Teaching about Climate Change
These activities draw on a variety of learning theories and teaching strategies to help educators actively engage students in learning about a controversial, social, and scientific issue.
We provide activities that help students gain scientific literacy, understand the nature of science, and apply this to climate change scenarios (Zilder et al., 2005). Our partnership with researchers enabled us to design activities that use datasets and models that duplicate the ongoing work to understand climate change and forest management options.
The process of addressing climate change will not lead to a single best answer, but will likely require that people use skills of systems thinking, critical thinking, and group process as they work together.
Many of the activities follow a problem-based learning approach with small group exercises designed to elicit skills in collaboration and higher order thinking (Barrows & Kelson, 1995). Each activity is designed to guide learners through an experience and reflection cycle where they process, generalize, and apply the key concepts (Kolb, 1984).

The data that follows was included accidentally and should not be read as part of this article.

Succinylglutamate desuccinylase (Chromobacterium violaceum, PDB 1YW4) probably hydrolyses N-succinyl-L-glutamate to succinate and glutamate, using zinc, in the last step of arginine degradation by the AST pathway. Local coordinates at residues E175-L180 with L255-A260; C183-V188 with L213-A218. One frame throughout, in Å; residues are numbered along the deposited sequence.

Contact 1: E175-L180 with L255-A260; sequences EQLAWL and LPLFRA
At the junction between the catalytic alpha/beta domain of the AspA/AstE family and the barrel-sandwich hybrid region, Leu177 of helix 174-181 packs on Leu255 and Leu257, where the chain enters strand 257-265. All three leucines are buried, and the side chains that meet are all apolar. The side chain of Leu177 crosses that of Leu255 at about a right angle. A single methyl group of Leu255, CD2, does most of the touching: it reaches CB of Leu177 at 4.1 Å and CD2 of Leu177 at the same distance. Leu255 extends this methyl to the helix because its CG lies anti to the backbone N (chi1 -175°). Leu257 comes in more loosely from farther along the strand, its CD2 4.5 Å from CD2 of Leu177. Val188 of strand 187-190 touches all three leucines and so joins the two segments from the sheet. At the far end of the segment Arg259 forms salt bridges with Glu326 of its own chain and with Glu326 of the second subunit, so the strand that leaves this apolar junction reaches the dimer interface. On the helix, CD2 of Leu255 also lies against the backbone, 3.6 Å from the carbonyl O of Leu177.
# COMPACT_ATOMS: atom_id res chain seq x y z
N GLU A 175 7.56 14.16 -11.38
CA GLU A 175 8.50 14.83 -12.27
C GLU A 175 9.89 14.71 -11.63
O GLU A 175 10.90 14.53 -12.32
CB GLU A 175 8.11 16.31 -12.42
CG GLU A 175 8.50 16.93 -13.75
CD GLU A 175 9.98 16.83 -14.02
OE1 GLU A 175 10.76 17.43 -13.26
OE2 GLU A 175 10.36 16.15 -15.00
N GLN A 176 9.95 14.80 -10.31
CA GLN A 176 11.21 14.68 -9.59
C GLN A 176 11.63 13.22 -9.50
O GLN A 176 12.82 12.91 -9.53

This module can assist you in helping students understand the following:
- Why a variety of perspectives of climate change exist.
- How to build consensus with people who represent a variety of perspectives.
- How to explore underlying beliefs and address missing information.
- How to respect differences of opinion.
- How to find common ground of agreement.
- The scientific evidence for climate change.
- Potential impacts of climate change on ecosystems.
- The limitations and purpose of climate models and projections.
- The nature of science.
- How data are analyzed and used for inferences.
- Why policy recommendations can be sources of controversy.
- Where to find accurate answers to questions about climate change.
The module background provides more information about this topic.
Barrows, H. S., & Kelson, A. C. (1995). Problem-based learning in secondary education and the problem-based learning institute (Monograph 1). Springfield, IL: Problem-Based Learning Institute.
Kolb, D. (1984). Experiential learning as the science of learning and development. Englewood Cliffs, NJ: Prentice Hall.
Zeidler, D. L., Sadler, T. D. Simmons, M. L. & Howes, E. V. (2005). Beyond STS: A research-based framework for socioscientific issues education. Science Education, 89(3), 357–377.